This article originally published as:
Maple water about to challenge coconut water for super-drink surpremacy
By Nadine Kalinauskas | Shine On – May 1, 2014
Move over, coconut water, there's a new super-drink in town: maple water.
The Boston Globe reports that businesses and entrepreneurs are scrambling to cash in on the very hot "natural beverages" market. Coconut water is already a $150-million-a-year sensation. Now attention is turning to maple water, the next big thing in thirst-quenching.
With just 5 grams of sugar per cup — and only 20 calories, about half of coconut water's calorie count — maple water is pure maple sap, naturally filtered and infused with minerals and nutrients. The sap contains between 95 to 98 per cent water.
"It's really the same sap that you'd find in the tree — the only thing we do is sterilize it," says Caroline Cyr, promotion and communication officer at the Federation of Quebec Maple Syrup Producers.
"The minerals occurring in highest concentrations include calcium, potassium and magnesium, and [the sap] is also an excellent source of manganese," says Michael Farrell, director of Cornell University's Uihlein Forest in Lake Placid.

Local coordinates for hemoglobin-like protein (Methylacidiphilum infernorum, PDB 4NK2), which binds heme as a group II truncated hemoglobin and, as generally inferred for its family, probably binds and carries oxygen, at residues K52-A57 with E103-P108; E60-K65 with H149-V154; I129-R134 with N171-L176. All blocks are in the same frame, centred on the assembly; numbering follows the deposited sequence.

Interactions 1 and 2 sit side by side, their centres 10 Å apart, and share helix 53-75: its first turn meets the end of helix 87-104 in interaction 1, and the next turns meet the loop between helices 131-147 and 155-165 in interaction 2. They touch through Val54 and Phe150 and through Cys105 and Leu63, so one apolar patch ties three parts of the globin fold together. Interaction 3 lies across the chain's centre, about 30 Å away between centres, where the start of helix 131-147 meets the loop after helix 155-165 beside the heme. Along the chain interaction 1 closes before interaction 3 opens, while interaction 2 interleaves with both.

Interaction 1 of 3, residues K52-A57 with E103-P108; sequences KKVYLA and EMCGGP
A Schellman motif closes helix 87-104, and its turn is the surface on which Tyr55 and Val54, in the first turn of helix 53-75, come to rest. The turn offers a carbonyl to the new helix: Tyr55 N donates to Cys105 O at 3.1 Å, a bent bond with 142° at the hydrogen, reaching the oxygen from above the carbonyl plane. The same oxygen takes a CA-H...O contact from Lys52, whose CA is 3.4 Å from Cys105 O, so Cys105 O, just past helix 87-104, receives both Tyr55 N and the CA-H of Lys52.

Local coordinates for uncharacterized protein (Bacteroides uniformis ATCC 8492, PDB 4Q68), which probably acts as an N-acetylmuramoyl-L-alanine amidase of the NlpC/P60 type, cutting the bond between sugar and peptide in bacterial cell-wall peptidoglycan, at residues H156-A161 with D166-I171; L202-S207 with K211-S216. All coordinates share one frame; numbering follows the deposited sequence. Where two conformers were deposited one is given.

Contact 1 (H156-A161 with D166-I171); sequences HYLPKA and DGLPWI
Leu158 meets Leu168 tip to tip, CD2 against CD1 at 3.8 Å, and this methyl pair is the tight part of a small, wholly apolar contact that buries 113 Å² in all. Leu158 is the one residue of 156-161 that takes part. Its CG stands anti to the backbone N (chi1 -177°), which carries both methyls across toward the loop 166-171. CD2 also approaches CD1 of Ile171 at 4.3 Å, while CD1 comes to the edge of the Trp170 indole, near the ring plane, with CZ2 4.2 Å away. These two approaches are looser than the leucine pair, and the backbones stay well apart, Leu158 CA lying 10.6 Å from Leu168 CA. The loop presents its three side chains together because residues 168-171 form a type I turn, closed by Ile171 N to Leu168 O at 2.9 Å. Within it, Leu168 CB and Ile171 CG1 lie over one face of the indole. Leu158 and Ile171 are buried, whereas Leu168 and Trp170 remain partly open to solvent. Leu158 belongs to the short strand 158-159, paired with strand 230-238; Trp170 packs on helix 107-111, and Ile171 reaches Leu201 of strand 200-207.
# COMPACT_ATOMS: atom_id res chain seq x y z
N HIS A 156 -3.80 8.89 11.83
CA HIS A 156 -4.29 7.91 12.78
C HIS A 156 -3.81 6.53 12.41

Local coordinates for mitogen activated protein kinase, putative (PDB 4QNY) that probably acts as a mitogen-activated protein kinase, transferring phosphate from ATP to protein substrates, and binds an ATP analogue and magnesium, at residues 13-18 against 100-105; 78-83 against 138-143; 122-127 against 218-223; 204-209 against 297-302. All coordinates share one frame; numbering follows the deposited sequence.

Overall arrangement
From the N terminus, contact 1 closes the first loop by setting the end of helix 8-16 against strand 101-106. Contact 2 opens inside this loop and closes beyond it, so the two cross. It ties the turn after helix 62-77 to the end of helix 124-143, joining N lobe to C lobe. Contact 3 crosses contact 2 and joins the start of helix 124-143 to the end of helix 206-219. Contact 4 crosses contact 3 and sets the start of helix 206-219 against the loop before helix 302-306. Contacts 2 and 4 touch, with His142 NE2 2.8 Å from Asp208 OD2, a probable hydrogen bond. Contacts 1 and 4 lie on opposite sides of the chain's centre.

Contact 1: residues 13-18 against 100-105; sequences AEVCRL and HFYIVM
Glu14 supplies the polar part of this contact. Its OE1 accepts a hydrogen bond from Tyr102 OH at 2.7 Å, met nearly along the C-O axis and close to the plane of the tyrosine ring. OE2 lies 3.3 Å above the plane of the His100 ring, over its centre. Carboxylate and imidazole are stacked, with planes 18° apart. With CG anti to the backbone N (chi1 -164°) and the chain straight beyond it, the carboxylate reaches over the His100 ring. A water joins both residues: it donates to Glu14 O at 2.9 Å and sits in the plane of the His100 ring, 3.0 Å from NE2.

In taste tests conducted at Cornell's sensory laboratory, participants preferred the maple water over coconut water.
"Maple sap itself, it could go as big as coconut water quite easily. The potential is there and maybe even bigger," Keith Harris, CEO of KiKi Maple Sweet Water, tells BEVNET.
"Maple water is local, tastes better and has less sugar. It's a no-brainer," says Farrell.
Maple water is also more hydrating than coconut water. Coconut water, however, does have more nutrients than its sappy counterpart.
According to the Cornell Chronicle, the maple water set to hit American shelves this spring from companies Seva, Vertical Water and Drink Maple is pasteurized so that its shelf life can be extended up to a year.
Maple water is already available in some Canadian provinces. (Expect to see more of the drink as it hits the mass market this year.)
TIME reports that drinking maple sap has long been used as a tonic among native Americans and some East Asians. The drink was even considered the "wholesomest drink in the world" over 300 years ago by North American explorers, writes the Boston Globe's Taryn Luna.
Drinking maple water is a long-standing tradition in Canada, too.
"The old method of collecting maple sap is to put a bucket on each tree; people go in the woods and they sometimes drink from the bucket," Cyr says. "There's a long tradition of that here in Quebec."